Sunday, April 3, 2011

Victor Frankl and Interdependence

I am taking a small break from writing this month. Elections Canada has hired me to teach workshops for the next three weeks and my mind is a wee bit focused on the voting “need-to-knows” for election officials. It is actually quite fascinating as I have never before been behind the scenes of the democratic process and it’s an interesting change from my usual workshop topics. The consequence, however, will be sporadic blog entries between now and D-Day, May 2.

Today I leave you with some quotes from Victor Frankl’s Man’s Search for Meaning. Frankl spent three horrendous years in Dachau and Auschwitz. His writings inspire me and reinforce my beliefs in interdependence.

Of his concentration camp experiences he wrote:
“What was really needed was a fundamental change in our attitude toward life. … We needed to stop asking about the meaning of life, and instead to think of ourselves as those who were being questioned by life — daily and hourly. Our answer must consist, not in talk and meditation, but in right action and in right conduct. ... No man and no destiny can be compared with any other man or any other destiny. No situation repeats itself, and each situation calls for a different response.”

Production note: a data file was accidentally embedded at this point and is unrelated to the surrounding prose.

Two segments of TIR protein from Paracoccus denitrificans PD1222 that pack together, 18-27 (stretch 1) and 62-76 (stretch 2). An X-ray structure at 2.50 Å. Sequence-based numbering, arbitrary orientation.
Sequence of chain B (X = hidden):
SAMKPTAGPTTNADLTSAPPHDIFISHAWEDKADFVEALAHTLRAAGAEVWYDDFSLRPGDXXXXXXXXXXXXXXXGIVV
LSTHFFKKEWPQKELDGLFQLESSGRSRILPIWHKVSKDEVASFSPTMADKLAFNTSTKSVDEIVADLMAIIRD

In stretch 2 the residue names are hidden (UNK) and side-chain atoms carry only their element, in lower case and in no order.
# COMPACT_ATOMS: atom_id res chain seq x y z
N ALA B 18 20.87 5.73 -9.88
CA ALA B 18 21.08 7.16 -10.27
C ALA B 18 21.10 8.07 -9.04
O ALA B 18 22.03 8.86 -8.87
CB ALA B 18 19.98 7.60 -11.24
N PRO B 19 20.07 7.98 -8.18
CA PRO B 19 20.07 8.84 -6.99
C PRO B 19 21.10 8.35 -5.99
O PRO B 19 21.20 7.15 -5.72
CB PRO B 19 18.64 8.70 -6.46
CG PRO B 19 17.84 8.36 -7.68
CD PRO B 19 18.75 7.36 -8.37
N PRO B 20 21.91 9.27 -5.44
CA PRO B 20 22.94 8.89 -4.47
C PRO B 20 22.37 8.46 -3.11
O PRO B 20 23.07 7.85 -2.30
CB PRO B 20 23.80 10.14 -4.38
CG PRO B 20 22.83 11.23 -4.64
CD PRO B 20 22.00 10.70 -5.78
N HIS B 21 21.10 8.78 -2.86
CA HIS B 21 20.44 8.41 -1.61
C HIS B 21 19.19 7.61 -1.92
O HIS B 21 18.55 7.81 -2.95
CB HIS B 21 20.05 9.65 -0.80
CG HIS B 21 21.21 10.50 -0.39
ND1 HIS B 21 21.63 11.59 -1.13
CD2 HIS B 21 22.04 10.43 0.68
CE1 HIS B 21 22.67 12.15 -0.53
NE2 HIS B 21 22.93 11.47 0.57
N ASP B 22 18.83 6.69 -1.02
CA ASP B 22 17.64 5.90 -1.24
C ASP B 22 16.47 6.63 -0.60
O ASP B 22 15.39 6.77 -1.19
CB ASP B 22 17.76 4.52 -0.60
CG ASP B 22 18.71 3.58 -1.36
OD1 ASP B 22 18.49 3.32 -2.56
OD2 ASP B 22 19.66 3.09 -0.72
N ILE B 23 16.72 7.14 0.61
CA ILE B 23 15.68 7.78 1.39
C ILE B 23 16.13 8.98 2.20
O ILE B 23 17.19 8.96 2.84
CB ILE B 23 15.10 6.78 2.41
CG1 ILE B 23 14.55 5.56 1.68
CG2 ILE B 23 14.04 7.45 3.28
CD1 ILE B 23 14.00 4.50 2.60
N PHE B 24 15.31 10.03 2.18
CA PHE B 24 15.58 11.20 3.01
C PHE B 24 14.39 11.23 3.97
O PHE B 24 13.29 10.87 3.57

In other words, he calls for us to be creative in our response to life regardless of where it leads us. He encourages mutuality and respect in our relationships and, above all, responsible self leadership. He calls for us to be interdependent.